By coincidence, that same day I was reading a book which made globalization the centerpiece of its analysis of the present-day threat environment: The Pentagon's New Map: War and Peace in the Twenty-first Century (currently ranked 1,614 on Amazon.com; not too shabby). It's by Thomas P. M. Barnett, a political scientist who teaches at the Naval War College. Barnett sketched out its basic argument in an article for Esquire published on the eve of the Iraq War:
The Gap is shown in dark green and deep blue on the globes below:
The problem with most discussion of globalization is that too many experts treat it as a binary outcome: Either it is great and sweeping the planet, or it is horrid and failing humanity everywhere. Neither view really works, because globalization as a historical process is simply too big and too complex for such summary judgments. Instead, this new world must be defined by where globalization has truly taken root and where it has not.
Show me where globalization is thick with network connectivity, financial transactions, liberal media flows, and collective security, and I will show you regions featuring stable governments, rising standards of living, and more deaths by suicide than murder. These parts of the world I call the Functioning Core, or Core. But show me where globalization is thinning or just plain absent, and I will show you regions plagued by politically repressive regimes, widespread poverty and disease, routine mass murder, and—most important—the chronic conflicts that incubate the next generation of global terrorists. These parts of the world I call the Non-Integrating Gap, or Gap.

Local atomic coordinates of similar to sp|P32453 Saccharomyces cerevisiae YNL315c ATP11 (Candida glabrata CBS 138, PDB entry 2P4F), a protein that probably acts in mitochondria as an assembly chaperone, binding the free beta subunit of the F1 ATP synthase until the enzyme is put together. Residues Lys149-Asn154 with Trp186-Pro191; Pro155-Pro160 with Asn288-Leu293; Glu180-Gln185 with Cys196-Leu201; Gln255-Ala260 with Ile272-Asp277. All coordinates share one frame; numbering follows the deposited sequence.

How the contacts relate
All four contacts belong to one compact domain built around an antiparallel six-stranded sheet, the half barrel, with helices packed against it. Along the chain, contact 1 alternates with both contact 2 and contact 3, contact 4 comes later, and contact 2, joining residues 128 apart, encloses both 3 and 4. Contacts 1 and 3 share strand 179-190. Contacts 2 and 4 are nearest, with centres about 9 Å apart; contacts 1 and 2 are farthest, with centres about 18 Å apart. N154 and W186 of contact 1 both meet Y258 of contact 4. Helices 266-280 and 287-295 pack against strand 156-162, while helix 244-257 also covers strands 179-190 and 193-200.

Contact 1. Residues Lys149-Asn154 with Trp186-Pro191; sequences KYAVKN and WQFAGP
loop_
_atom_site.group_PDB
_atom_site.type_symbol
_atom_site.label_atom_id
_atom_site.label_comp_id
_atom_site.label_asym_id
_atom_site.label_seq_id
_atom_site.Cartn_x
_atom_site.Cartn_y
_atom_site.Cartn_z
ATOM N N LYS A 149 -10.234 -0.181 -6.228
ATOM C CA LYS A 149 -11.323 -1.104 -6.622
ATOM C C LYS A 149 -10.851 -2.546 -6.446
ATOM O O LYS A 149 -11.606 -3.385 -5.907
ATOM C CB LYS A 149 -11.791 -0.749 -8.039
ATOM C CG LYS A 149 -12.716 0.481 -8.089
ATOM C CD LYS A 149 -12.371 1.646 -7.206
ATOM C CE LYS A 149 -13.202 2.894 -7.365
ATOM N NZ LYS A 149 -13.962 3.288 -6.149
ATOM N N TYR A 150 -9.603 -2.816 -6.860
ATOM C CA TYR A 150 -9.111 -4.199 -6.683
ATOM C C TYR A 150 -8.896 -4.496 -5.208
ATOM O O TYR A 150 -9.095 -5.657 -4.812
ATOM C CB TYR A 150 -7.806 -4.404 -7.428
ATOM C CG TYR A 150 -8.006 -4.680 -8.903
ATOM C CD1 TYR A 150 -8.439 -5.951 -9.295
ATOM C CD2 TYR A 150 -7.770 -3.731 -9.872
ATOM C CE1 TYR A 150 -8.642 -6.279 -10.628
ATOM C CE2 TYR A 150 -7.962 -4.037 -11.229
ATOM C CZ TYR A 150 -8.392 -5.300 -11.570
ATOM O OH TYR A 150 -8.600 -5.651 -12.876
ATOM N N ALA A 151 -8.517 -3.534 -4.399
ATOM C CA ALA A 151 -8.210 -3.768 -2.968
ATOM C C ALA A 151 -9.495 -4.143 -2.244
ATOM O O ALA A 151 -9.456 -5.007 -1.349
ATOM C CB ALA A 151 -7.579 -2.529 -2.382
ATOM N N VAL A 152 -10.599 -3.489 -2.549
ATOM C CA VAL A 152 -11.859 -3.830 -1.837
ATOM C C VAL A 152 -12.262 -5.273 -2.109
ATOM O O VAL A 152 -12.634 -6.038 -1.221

Two billion people live in the Gap. They're disconnected from the globalizing economy, pissed off, and a big human reservoir of Trouble for the Functioning Core. As Barnett says, the Gap is the region where you find the terrorists, the rogue states, the druglords and warlords. Their homelands may not be enmeshed in the webs of globalization--they may in fact loathe and reject everything globalization stands for--but globalization provides them with the tools to strike deep in the heart of the Functioning Core. Ease of travel, open borders, open societies, instantaneous communication and financial exchange: these hallmarks of globalization can be and have been exploited. To drive jet liners full of fuel into the World Trade Center. To explode bombs in Madrid during rush hour. It's not a question of whether these attacks will happen again. It's a question of when.
Barnett's proposed solution is to shrink the Gap. Arguably this could be done by what political scientist Joseph Nye has called "soft power"--openness, prosperity and similar values that persuade and attract rather than coerce others. But Barnett thinks that "hard power"--military and economic strength--is the key to success, with military force predominating. Soft power may sometimes work in parts of the Gap, but in others it will take the projection of military strength to stabilize a region enough so that economic investment makes sense and democratization stands a chance.